MasterCard Foundation announces new university partnerships in Africa

Posted on December 12, 2014

The MasterCard Foundation announced that over 2 300 university students will be able to study in classrooms in Uganda, South Africa and Ghana by early next year. The Foundation is committing $86,6 million to work in collaboration with four new African university partners to educate talented, yet economically disadvantaged, young people through its Scholars Program.

This collaboration builds on the foundation’s growing network of global education partners committed to educating Africa’s young leaders who will use their knowledge and skills to lead change in their communities and contribute to meaningful transformation across the continent. Kwame Nkrumah University of Science and Technology (in Ghana), the University of Pretoria and Makerere University (in Uganda) have already opened their doors to their first cohorts of MasterCard Foundation Scholars, while the University of Cape Town is expected to welcome its first cohort in January 2015.

“I feel the itch to learn,” said Yvonne Sihle Mashaba, a MasterCard Foundation Scholar majoring in Environmental Economics at the University of Pretoria. “I want to acquire knowledge that will help me fulfil my dream of ending poverty and unemployment around the world.”

“The MasterCard Foundation is excited to have these four new partners joining the Program,” said Reeta Roy, President and CEO of The MasterCard Foundation. “These universities are aligned with the Foundation’s vision of developing Africa’s next-generation leaders who will apply their ingenuity and empathy to drive progress in their communities and countries.”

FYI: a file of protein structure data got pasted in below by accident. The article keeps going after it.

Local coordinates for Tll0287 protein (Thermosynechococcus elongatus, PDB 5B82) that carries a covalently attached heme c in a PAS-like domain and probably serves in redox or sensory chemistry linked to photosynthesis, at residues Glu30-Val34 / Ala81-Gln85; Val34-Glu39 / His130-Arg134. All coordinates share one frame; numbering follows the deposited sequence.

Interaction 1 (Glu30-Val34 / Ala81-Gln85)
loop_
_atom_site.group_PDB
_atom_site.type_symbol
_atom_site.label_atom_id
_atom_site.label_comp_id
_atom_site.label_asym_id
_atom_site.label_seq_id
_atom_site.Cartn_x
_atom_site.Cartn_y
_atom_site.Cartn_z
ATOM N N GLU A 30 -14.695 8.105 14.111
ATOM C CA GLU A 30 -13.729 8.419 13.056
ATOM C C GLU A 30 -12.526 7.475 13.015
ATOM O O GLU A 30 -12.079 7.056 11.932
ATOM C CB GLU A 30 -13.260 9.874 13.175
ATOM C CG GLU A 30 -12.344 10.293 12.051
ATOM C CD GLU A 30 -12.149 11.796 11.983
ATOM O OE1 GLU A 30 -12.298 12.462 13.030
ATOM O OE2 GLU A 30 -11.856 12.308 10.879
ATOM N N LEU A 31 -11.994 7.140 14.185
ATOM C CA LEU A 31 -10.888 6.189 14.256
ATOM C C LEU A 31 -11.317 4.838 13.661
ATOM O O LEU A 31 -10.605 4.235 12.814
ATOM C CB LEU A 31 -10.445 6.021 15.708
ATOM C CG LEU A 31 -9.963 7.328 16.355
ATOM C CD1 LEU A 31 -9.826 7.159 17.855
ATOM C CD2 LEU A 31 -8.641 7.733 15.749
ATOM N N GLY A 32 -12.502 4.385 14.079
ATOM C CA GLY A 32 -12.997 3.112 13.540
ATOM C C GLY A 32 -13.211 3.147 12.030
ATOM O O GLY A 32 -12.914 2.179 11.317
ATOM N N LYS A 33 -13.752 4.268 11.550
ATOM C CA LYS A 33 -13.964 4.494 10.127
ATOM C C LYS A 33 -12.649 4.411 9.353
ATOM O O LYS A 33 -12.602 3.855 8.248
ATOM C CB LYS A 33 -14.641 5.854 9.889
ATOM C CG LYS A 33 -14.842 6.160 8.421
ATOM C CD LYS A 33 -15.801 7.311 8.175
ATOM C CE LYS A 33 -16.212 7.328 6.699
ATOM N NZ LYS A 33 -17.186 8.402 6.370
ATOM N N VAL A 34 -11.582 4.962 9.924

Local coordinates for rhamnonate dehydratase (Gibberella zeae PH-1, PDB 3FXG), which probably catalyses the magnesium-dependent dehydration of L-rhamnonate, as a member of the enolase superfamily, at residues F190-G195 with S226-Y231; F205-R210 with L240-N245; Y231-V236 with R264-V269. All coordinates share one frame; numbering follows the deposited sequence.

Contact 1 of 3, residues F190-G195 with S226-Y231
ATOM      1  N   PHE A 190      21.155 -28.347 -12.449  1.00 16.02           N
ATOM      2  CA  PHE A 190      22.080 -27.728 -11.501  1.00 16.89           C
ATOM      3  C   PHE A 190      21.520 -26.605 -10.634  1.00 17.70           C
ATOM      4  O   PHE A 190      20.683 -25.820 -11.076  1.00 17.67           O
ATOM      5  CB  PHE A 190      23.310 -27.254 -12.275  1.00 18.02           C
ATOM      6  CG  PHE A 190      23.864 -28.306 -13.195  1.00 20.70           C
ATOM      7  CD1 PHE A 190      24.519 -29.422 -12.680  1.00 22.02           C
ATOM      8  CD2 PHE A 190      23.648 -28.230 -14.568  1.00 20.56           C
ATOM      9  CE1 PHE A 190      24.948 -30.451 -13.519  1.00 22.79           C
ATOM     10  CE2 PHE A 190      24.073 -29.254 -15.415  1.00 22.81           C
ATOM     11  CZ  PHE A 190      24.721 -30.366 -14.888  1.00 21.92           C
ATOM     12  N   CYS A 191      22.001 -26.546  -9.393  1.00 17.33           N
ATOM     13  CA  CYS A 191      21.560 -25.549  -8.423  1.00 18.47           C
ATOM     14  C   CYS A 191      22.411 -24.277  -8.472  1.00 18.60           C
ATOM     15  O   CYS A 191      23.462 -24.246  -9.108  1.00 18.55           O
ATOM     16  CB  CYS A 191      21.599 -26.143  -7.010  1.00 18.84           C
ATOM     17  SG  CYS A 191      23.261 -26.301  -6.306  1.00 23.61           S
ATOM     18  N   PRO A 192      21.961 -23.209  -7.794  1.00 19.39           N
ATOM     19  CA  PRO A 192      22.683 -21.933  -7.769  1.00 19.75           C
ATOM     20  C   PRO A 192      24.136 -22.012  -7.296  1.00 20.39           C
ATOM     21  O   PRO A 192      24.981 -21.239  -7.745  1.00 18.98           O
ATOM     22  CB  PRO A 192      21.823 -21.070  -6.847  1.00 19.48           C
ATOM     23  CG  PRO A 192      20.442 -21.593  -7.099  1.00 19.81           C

These African universities are part of a global initiative. The MasterCard Foundation Scholars Program is a ten-year, $500 million Program that hopes to inspire young people to lead change through education. Scholars receive holistic financial, social, academic and leadership development support to create pathways for them to transition to jobs, entrepreneurial activities or further education. By the end of the Program, about 75% of the scholars will be young women. The Program is significant at a time when global investments in education have dropped by 10% over the last two years, putting the achievement of existing and future education goals at risk ‒ particularly for young women.

For more information on the Foundation, please visit .


- Author DUR

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